A refined, healthy, strong, supple yogic physical vessel is intentionally cultivated as a foundation for the path in order to experience the highest states of being, to be master-artists in the giving and receiving of love, and to truly taste all that life offers.
All pleasure, joy, nourishment, and rejuvenation cultivated within tantric practice is infused with pure motive as these fruits are essentially & ultimately for the purpose of blessing others with the energy, serenity, clarity, vitality, and wisdom that may result. Every act of the tantrika is, at its very core, for the benefit of all beings. This is the foundational pure motive that is the ‘wish fulfilling jewel,’ which can only emerge naturally, auspiciously, at your own ripe time through insight and practice.
This practice embraces totality in ourselves and in all things. The full spectrum of the psyche is explored and faced consciously through art and meditation, and the underlying creative kundalini energy is utilized in conscious, creative ways. Dualities are dissolved both within and without. All polarities are balanced and integrated.
Some elements of traditional tantra yoga can include pranayam (breath work), subtle-body (internal) yoga, meditation, yoga asana (postures), deity yoga, bhakti yoga (devotion), kriyas (cleansing), mantra (sound and chanting), puja (devotional ritual), mudra, yantra (sacred geometry), yoga nidra, karmamudra (sexual yogas), and artistic expression.
The tantric path may at times utilize passionate energy, intimate sadhanas, sensory meditation, and conscious transgression in advanced practice. Tantra yoga attends to all aspects of human life via yogic refinement: dharma (service and right living), artha (work and wealth), kama (art of love), and moksha (liberation). Though the senses are celebrated, the focus is on meditation and devotion, not on personal gratification or power. Ironically, when egoic selfishness is sacrificed and true compassion and absolute awareness are present, the highest bliss is possible.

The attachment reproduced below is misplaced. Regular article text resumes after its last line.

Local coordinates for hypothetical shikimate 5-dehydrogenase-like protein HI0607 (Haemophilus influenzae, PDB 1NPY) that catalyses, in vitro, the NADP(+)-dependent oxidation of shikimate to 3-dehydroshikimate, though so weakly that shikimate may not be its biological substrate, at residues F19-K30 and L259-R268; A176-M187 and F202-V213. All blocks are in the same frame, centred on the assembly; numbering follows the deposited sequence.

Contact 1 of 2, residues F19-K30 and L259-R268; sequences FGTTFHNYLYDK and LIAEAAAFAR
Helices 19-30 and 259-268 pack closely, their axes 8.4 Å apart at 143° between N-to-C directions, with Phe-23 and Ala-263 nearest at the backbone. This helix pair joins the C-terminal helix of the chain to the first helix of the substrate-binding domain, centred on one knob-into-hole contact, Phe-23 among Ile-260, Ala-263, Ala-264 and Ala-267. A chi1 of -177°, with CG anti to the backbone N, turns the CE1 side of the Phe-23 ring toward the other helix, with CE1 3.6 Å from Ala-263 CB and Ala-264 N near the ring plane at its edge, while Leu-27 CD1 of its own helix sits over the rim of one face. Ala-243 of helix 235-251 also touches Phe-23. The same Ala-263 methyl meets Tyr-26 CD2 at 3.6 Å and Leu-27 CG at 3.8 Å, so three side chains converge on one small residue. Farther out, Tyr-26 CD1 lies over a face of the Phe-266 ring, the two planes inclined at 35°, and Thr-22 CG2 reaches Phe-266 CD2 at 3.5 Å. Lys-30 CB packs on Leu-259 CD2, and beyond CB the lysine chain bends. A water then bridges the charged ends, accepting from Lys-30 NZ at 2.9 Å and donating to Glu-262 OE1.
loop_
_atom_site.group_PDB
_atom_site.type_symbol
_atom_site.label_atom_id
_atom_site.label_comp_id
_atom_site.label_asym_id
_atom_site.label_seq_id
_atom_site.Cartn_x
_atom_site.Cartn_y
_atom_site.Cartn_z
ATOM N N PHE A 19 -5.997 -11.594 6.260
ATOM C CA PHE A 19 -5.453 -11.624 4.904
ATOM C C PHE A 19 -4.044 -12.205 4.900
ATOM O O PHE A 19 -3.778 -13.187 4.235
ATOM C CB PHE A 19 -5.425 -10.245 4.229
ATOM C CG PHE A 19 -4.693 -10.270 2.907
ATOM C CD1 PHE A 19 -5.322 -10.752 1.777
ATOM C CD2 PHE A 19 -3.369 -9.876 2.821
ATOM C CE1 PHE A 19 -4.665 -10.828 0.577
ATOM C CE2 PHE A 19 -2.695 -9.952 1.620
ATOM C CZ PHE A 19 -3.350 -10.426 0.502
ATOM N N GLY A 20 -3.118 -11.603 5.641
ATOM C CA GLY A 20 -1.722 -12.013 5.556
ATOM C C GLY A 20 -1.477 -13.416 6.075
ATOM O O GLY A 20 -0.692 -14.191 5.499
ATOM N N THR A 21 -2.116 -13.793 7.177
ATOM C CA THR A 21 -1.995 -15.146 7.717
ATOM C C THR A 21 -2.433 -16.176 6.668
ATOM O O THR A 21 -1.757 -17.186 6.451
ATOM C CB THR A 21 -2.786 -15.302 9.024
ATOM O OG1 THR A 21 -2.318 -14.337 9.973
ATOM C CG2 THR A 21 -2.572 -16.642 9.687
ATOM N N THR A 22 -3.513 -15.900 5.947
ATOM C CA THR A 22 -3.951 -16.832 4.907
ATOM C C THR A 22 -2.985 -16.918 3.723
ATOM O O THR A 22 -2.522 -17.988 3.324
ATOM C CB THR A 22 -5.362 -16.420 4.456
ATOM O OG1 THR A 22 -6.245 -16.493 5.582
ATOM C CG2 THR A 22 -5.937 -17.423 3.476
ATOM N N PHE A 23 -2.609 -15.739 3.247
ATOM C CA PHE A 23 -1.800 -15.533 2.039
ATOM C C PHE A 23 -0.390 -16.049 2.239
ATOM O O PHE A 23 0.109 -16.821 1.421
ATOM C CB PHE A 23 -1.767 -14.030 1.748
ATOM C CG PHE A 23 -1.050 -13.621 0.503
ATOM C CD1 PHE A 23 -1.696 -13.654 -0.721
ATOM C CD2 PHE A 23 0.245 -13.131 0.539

The nature of your personal experience with tantra and the level of knowledge imparted to you will be entirely dependent on your personal intentions and how much time, energy, and devotion you put into your personal practice.
Tantra is impossible to define easily or completely. If it seems "a mysterious topic", it’s because it is meant to be. In all lineages much information is guarded and is progressively revealed only as initiates become ripe for them, as in any important progressive learning process dealing with powerful technologies.
Though reading on the topic is recommended, it cannot be your sole resource for learning. Traditional texts and canons are meant for initiates, and only as intellectual supplements to direct experience. They may seem like incomplete or incomprehensible esoteric poetry to the uninitiated. Aside from the coded nature of the literature, it is often marred in translation from the ancient tongue of a specific and isolated culture into English. Modern texts may be some-what more accessible intellectually, but the tantric paths require the loving, skilled, and knowledgeable transmission of a teacher to unlock the deepest meaning and to integrate the information into direct experience. - E. Bast